For today’s CFOs, having the right people in their organization and having the right information should be top of mind, says Jennifer Finger, CFO consulting partner at tax, assurance and consulting firm Baker Tilly. This is especially true because today’s finance officers are not only responsible for finance, but also for business operations, strategy and technology.
Being able to make sense of the growing amount of data coming at them so quickly is a key skill that modern CFOs need to master; CFOs don’t necessarily need to be IT experts, but they do need to have some understanding to ensure they are using their organizations’ data and tools effectively, Finger said in an interview. The co-leader of the bakery Tilly A national CFO consulting practice, Finger has been with the firm for nearly two decades, according to her LinkedIn profile.
“If you don’t analyze the right information or use the right people to make decisions, it’s unbelievable how bad the consequences can be and how quickly it can affect a business, especially in markets like these,” Finger said.
Stay afloat in the flood of data
The role of the CFO has expanded beyond pure finance, with CFOs now expected to take on decision-making responsibilities for other key areas such as operations and technology. Some organizations are merging the roles of CFO and chief operating officer, a trend that speaks to the unique point of contact the CFO often has within the business.
“While some businesses try to separate, I think it’s very difficult to do that,” Finger said of merging financial and operational responsibilities. “Because if you think about how the CFO’s office is set up…information comes from the functional units of the business, and because it goes into the CFO’s office, it affects every aspect of the business.”
However, the sheer volume of data available is “much greater than it’s ever been,” Finger said. Being able to crunch this data effectively requires CFOs to take a deep look at their own capabilities and be honest about where they fall short, Finger said.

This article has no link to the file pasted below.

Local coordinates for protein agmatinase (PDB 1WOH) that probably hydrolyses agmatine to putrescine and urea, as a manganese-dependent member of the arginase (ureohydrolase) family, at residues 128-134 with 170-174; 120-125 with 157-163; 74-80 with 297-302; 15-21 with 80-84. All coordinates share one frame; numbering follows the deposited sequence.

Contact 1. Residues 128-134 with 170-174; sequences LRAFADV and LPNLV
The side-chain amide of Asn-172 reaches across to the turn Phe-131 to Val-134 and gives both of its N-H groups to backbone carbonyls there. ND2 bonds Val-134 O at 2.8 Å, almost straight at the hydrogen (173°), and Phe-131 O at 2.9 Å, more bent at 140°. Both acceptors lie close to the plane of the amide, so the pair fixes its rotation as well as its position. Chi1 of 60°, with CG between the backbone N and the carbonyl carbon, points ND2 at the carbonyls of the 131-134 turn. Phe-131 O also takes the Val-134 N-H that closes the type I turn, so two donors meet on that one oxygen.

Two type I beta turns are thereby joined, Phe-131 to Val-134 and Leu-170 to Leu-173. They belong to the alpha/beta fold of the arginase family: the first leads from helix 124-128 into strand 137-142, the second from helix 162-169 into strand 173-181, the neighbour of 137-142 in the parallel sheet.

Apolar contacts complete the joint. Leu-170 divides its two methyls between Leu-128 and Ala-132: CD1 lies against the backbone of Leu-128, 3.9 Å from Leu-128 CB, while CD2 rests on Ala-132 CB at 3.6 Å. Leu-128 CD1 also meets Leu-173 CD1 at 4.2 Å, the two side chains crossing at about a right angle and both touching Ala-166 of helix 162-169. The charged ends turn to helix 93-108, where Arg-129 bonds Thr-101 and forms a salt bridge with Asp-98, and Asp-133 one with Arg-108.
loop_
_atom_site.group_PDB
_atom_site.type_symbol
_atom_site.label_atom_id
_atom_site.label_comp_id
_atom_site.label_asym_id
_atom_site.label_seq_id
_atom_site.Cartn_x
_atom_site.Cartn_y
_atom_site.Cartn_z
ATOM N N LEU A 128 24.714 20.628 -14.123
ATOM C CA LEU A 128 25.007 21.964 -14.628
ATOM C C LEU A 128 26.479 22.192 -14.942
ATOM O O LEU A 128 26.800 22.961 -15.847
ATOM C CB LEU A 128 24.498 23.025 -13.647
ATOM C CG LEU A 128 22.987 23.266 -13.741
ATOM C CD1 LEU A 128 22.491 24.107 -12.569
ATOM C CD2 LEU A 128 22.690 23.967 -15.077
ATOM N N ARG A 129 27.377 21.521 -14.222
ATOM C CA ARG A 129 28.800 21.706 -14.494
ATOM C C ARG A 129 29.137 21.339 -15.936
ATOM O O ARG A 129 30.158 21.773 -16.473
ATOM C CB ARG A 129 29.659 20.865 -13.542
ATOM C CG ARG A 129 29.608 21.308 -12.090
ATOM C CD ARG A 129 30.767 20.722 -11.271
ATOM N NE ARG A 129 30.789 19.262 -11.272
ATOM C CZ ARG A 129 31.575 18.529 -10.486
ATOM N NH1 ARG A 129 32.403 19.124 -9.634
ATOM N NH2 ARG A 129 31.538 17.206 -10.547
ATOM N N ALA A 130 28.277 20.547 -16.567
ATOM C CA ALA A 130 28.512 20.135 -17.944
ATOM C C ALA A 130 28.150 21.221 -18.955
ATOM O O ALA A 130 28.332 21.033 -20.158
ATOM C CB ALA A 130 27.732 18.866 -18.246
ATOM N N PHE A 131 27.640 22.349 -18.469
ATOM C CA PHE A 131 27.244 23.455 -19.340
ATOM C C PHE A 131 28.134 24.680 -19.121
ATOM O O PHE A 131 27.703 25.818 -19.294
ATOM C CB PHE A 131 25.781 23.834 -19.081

“Is Your Strength Treasury Management Accounting? Is your robust data assessment and IT function directly on US GAAP?” She refers to generally accepted accounting principles. “And if you’re not strong enough, what kind of smart people do you want around you?”
For example, if you need the ability to support GAAP fundamentals, understanding and moving to fill gaps is critical for today’s financial leaders, not only with broader responsibilities, but also with economic and geopolitical winds and dynamic changes. from the needs and expectations of their employees.
Finding a balance of skills
However, finding the skills one needs can be a daunting task for today’s CFOs. That’s especially true when it comes to the finance and accounting field, as competition for certain key finance roles is growing. For example, “supervisor is the hardest role we’ve heard anywhere that people are struggling to fill,” says Finger.
The difficulty of filling the supervisory role may be due to various factors, including the increasing number of accounting and auditing skills that are leaving the profession. As more than 300,000 of their peers leave home, 24 percent of American accounting and finance professionals plan to leave their current roles in the next year, according to an October report by Management Accountants and Robert Half. Projections from the Bureau of Labor Statistics show that there will be more than 136,000 job openings for accountants by 2031, the IMA study cited.
When looking to hire, ideally, companies and executives should “look for people who have a balance between skill sets that don’t disappear,” she said. “So if you’re missing something on the balance sheet, it’s good to have a little something in technology.”
But it’s important for finance leaders to remain flexible: While the role of the CFO will continue to change in the future, technology will also continue to evolve, Finger points out. Finance leaders must be confident that they can adapt to respond to future trends or the changing needs of their organizations.
“In certain businesses, I think the financial leader should be more involved in operations, because this organization is more focused on operations, and this kind of meltdown,” she said as an example. “And so I think that flexibility should always be in the entire C-suite to keep up with the times.”